Beggs, a former outspoken animal rights activist in the 1980s, is a prominent barrister noted for representing police in court cases, including high profile hearings such as the Hillsborough and Deepcut inquests, as well as in the Fairford Coaches case.[119]

Note on disclosure

According to the FOIA response letter, one individual explicitly refused consent on having their details released to the public following the October meeting. [120] In the letter, it noted a concern by Alex Marshall, that there would be 'potential personal impact that any association [with the panel] may cause'; and 'more that the College have recognised the potential personal impact that any disclosure [of individual participants' names] may cause to the panel members and that this may lead to unwarranted intrusion into their personal lives'.

Connected police officers

As the list of police officers sitting on the National Undercover Scrutiny Panel shows, many of their careers overlapped at certain points in time. At first sight, there is nothing wrong with that: people specialise, they have specific qualities and climb the ladder. There are pros and cons on having so many insiders on a scrutiny panel, certainly when their presence is not in balance with outsiders. However, in our research and our efforts to map the staff responsible for the spying operations, we see the same names over and over again. What seems to emerge, is a network of police officers who had overview of undercover policing directed towards political protest and family justice campaigns.

College of Policing - Board of Directors

A number of senior police figures significant in the context of undercover policing against family justice campaigns and 'domestic extremists' have a seat on the board of the College of Policing. In particular Sara Thornton, Peter Fahy and Denis O'Connor.[121]

Thornton and Fahy are vice chairs of ACPO TAM where they had oversight of the national domestic extremism units which ran undercovers such as Mark Kennedy, 'Lynn Watson' and 'Marco Jacobs'. From 2002 to 2004 Fahy was Deputy Chief Constable of Surrey at the time O'Connor was Chief Constable there.

O'Connor, as head of HMIC, was partly responsible for the first report (in 2011) into undercover policing after the exposure of Mark Kennedy. Long before that, in 1998, he and Thornton had crucial roles during the Macpherson Inquiry into the death of Stephen Lawrence. O'Connor was a key member of Commissioner Paul Condon's team as an Assistant Commissioner and Sara Thornton was a member of the Lawrence Review Team, set up by the Commissioner to draft the Metropolitan Police's responses to the damning findings of the Inquiry.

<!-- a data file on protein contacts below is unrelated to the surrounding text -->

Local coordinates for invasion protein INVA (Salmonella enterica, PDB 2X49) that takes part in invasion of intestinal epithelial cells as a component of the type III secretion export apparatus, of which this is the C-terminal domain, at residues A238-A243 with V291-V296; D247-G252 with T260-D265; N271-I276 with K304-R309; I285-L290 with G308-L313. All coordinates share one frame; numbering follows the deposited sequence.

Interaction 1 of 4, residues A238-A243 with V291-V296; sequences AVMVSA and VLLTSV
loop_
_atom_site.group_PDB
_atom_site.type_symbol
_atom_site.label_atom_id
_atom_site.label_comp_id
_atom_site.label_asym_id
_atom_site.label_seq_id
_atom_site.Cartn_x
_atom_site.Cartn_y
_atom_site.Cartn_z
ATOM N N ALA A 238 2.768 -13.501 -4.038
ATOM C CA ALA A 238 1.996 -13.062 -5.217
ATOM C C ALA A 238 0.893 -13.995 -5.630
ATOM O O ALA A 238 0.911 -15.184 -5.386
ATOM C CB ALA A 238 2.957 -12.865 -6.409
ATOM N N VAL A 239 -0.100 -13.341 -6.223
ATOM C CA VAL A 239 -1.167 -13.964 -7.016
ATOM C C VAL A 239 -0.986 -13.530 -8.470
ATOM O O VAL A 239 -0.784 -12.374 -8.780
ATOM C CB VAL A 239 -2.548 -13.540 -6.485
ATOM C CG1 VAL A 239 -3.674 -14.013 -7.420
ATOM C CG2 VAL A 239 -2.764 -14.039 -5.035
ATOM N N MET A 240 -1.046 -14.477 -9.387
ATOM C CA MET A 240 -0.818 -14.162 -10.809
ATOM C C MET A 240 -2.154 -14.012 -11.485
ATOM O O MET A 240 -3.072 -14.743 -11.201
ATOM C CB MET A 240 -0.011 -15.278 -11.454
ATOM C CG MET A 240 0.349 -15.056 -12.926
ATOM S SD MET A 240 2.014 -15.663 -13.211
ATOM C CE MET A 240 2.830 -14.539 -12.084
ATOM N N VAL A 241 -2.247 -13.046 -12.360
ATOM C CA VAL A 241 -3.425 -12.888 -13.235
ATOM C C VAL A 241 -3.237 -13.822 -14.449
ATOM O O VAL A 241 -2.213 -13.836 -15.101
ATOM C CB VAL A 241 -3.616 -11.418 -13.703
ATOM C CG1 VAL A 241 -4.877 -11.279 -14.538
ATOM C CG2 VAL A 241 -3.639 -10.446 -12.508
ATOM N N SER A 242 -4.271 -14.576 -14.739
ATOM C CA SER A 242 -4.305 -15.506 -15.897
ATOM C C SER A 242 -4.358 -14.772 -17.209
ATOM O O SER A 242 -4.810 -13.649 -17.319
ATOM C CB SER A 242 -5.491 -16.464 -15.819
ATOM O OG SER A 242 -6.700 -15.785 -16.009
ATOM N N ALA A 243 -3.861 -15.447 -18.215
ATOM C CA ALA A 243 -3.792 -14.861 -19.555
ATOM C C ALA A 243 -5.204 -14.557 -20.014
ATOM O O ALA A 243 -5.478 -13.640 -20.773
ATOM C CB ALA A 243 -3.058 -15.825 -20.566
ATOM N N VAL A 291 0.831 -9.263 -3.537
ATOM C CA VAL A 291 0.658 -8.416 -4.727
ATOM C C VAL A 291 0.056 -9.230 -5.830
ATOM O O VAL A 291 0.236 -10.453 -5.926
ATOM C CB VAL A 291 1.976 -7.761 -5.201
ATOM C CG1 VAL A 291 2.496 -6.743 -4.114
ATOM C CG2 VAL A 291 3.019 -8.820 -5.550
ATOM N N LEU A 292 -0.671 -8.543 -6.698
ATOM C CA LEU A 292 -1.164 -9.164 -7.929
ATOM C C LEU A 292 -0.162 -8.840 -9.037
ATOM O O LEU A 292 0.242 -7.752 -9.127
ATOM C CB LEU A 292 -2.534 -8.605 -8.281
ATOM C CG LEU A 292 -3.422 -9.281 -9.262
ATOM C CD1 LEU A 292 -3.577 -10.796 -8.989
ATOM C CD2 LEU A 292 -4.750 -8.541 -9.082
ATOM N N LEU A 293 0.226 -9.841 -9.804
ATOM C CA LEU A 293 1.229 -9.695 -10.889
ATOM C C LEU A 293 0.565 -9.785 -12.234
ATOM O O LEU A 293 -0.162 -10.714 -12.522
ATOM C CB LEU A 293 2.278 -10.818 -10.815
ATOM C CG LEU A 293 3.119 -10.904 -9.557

Another member of the Lawrence Review Team was Richard Walton, the officer who had the controversial meeting with the undercover officer N81, spying on the Lawrence family. When the Ellison Review published its findings on this secret meeting, Walton - at that moment head of Counter-Terrorism Command and as such responsible for the oversight of current 'domestic extremism including undercover operations - was removed from his position and his case referred to the Independent Police Complaint Commission for further investigation. Not much later the Home Secretary would announce an Independent Inquiry into the undercover police scandal.

Other police officers of interest

  • Bernard Hogan-Howe, Commissioner of the Metropolitan Police. Initial author of the first report by the HMIC into undercover policing in 2011, which had to be pulped in the wake of further revelations by The Gaurdian. At HMIC he served under the Chief Inspector of Constabulary, Denis O'Connor. While Chief Constable of Merseyside, his assistant constables included Jon Murphy and Pat Gallan.
  • Patricia Gallan, was an assistant chief constable for the National Crime Squad where she worked with Jon Murphy. With Murphy, she moved to Merseyside Police where they were senior officers under Bernard Hogan-Howe. She subsequently continued to serve under Hogan-Howe when he became Commissioner of the Metropolitan Police as the Assistant Commissioner Specialist Operations. Hogan-Howe asked her to set up Operation Soisson to investigate the allegations around the Special Demonstration Squad internally. Soisson would later be renamed Operation Herne. Gallan was also Chair of the National Undercover Working Group until January 2013, stepping down because of her workload.[122]
  • Jon Murphy, Chief Constable of Merseyside, where he had served under Bernard Hogan-Howe. He was the Chief Constable Chris Green was staff officer to in 2012. It was Murphy who spoke out on behalf of ACPO as the Mark Kennedy undercover policing scandal broke in 2011.[123]


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  2. David Fickling & agencies, Animal rights activist admits firebombing attempts, The Guardian, 17 August 2006 (accessed 23 March 2015).
  3. Alex Marshall: Chief Executive, College of Policing, undated (21 March 2015).
  4. CEO Alex Marshall to retire from policing, College of Policing, 4 April 2017 (accessed 20 October 2017).
  5. Rachel Tuffin - Chief Executive Officer (Interim), College of Policing, 2017 (accessed 20 October 2017).
  6. 6.0 6.1 National Undercover Scrutiny Panel, Minutes of October 2014, College of Policing, 2014 (accessed 23 March 2015 - now only available through
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  12. 12.0 12.1 12.2 Press Association, [Undercover police watchdog slammed], Sunday Post, 14 October 2014 (accessed 23 March 2015).
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  22. Derbyshire Police, Chief Officers, undated (25 October 2015).
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Categories: UndercoverResearch